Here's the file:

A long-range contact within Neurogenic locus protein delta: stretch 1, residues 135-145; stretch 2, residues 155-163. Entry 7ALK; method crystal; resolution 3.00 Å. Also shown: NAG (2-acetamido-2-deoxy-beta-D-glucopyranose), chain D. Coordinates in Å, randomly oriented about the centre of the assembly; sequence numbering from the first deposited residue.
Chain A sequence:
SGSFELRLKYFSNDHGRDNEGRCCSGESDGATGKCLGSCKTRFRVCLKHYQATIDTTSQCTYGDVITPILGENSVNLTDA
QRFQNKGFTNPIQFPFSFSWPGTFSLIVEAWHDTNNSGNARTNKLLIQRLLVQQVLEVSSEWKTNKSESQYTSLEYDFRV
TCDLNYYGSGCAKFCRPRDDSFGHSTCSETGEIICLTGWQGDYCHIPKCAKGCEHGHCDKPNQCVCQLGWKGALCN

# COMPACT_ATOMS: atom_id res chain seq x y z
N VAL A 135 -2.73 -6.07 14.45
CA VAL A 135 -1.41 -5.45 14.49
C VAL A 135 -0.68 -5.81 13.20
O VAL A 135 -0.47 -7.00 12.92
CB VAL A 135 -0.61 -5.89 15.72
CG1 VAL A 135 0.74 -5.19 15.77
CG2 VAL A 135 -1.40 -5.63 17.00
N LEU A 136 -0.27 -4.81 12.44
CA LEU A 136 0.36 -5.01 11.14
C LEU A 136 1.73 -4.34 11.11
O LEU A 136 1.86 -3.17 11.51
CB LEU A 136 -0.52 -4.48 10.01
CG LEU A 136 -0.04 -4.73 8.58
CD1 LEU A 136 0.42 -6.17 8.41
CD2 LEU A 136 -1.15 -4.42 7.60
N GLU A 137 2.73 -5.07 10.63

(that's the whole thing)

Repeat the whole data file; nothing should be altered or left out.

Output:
A long-range contact within Neurogenic locus protein delta: stretch 1, residues 135-145; stretch 2, residues 155-163. Entry 7ALK; method crystal; resolution 3.00 Å. Also shown: NAG (2-acetamido-2-deoxy-beta-D-glucopyranose), chain D. Coordinates in Å, randomly oriented about the centre of the assembly; sequence numbering from the first deposited residue.
Chain A sequence:
SGSFELRLKYFSNDHGRDNEGRCCSGESDGATGKCLGSCKTRFRVCLKHYQATIDTTSQCTYGDVITPILGENSVNLTDA
QRFQNKGFTNPIQFPFSFSWPGTFSLIVEAWHDTNNSGNARTNKLLIQRLLVQQVLEVSSEWKTNKSESQYTSLEYDFRV
TCDLNYYGSGCAKFCRPRDDSFGHSTCSETGEIICLTGWQGDYCHIPKCAKGCEHGHCDKPNQCVCQLGWKGALCN

# COMPACT_ATOMS: atom_id res chain seq x y z
N VAL A 135 -2.73 -6.07 14.45
CA VAL A 135 -1.41 -5.45 14.49
C VAL A 135 -0.68 -5.81 13.20
O VAL A 135 -0.47 -7.00 12.92
CB VAL A 135 -0.61 -5.89 15.72
CG1 VAL A 135 0.74 -5.19 15.77
CG2 VAL A 135 -1.40 -5.63 17.00
N LEU A 136 -0.27 -4.81 12.44
CA LEU A 136 0.36 -5.01 11.14
C LEU A 136 1.73 -4.34 11.11
O LEU A 136 1.86 -3.17 11.51
CB LEU A 136 -0.52 -4.48 10.01
CG LEU A 136 -0.04 -4.73 8.58
CD1 LEU A 136 0.42 -6.17 8.41
CD2 LEU A 136 -1.15 -4.42 7.60
N GLU A 137 2.73 -5.07 10.63